In the aftermath of the religious revival known as the “Second Great Awakening,” a web of evangelical Christian charities called the “Benevolent Empire” mobilized across America. Lewis Tappan was a major donor to this Protestant reform movement, which created scores of groups like the American Bible Society, American Missionary Association, American Anti-Slavery Society, and American Tract Society.
Tappan’s dealings with officers in these organizations, along with his many business contacts, gave him keen insight into the character of the men leading America. Recognizing that there were economic ramifications to honesty, trustworthiness, and other aspects of character, Tappan created the nation’s first credit-rating business—the Mercantile Agency—in 1841. Agents across the states, many of them attorneys (including Abraham Lincoln), reported to the agency on the sobriety and payment histories of small entrepreneurs. Subscribers to the agency paid to be able to check the backgrounds of these businessmen as they sought credit—which in such a vast, fast-growing, and mobile country, where cash was often scarce, was crucial to commerce.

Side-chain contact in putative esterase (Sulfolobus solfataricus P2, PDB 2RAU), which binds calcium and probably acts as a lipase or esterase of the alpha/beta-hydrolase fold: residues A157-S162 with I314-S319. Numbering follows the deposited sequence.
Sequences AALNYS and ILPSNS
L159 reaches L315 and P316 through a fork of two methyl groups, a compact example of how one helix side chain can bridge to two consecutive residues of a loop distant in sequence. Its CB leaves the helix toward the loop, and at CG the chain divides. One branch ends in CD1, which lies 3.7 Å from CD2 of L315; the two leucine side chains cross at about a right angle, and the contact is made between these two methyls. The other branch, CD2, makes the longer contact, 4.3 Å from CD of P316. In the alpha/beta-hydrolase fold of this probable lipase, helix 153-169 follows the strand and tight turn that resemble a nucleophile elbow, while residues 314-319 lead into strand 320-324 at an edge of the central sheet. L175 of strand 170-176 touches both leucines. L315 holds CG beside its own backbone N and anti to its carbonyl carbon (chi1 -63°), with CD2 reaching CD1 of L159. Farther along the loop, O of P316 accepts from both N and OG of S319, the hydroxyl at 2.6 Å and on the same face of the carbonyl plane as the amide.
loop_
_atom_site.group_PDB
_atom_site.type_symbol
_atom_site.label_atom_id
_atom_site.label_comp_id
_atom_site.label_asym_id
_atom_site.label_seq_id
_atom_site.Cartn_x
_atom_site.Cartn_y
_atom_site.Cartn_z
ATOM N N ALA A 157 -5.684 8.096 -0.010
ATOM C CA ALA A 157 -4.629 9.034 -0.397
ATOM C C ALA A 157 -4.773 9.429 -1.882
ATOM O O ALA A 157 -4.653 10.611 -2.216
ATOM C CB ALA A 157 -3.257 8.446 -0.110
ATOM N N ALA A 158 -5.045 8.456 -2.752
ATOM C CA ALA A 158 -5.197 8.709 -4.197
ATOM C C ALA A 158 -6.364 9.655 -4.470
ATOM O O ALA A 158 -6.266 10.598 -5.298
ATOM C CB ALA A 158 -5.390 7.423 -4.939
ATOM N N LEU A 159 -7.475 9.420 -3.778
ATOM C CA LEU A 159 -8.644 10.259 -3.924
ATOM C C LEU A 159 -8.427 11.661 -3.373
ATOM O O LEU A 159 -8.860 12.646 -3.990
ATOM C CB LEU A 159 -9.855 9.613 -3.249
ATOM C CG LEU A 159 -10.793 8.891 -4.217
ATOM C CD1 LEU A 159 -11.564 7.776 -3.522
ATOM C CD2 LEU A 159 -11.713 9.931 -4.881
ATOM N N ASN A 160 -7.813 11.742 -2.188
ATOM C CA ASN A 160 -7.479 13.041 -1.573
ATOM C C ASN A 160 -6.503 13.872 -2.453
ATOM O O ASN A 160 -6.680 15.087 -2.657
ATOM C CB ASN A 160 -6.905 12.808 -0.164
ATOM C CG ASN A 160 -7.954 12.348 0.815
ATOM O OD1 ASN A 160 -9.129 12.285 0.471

By 1846 Tappan had over 700 agents and his financial reports were earning $15,000 a year, which he used to continue his large donations to religious and anti-slavery causes (see 1830 entry on our list of Religious philanthropy). But inventing credit ratings wasn’t just a way for Tappan to fund his philosophical goals—he believed his ingenious agency, which became today’s Dun & Bradstreet, was itself an important boost to the nation’s morals: “It checks knavery, and purifies the mercantile air.” Historians agree that Tappan’s innovation, which “blended business and moral agendas,” was critical to the development of the American economy. As Ronald Walters observes, it gave “economic preference to virtue.”
- Kathleen McCarthy, American Creed: Philanthropy and the Rise of Civil Society (University of Chicago Press, 2005)
- Bertram Wyatt-Brown, Lewis Tappan and the Evangelical War Against Slavery (LSU Press, 1997)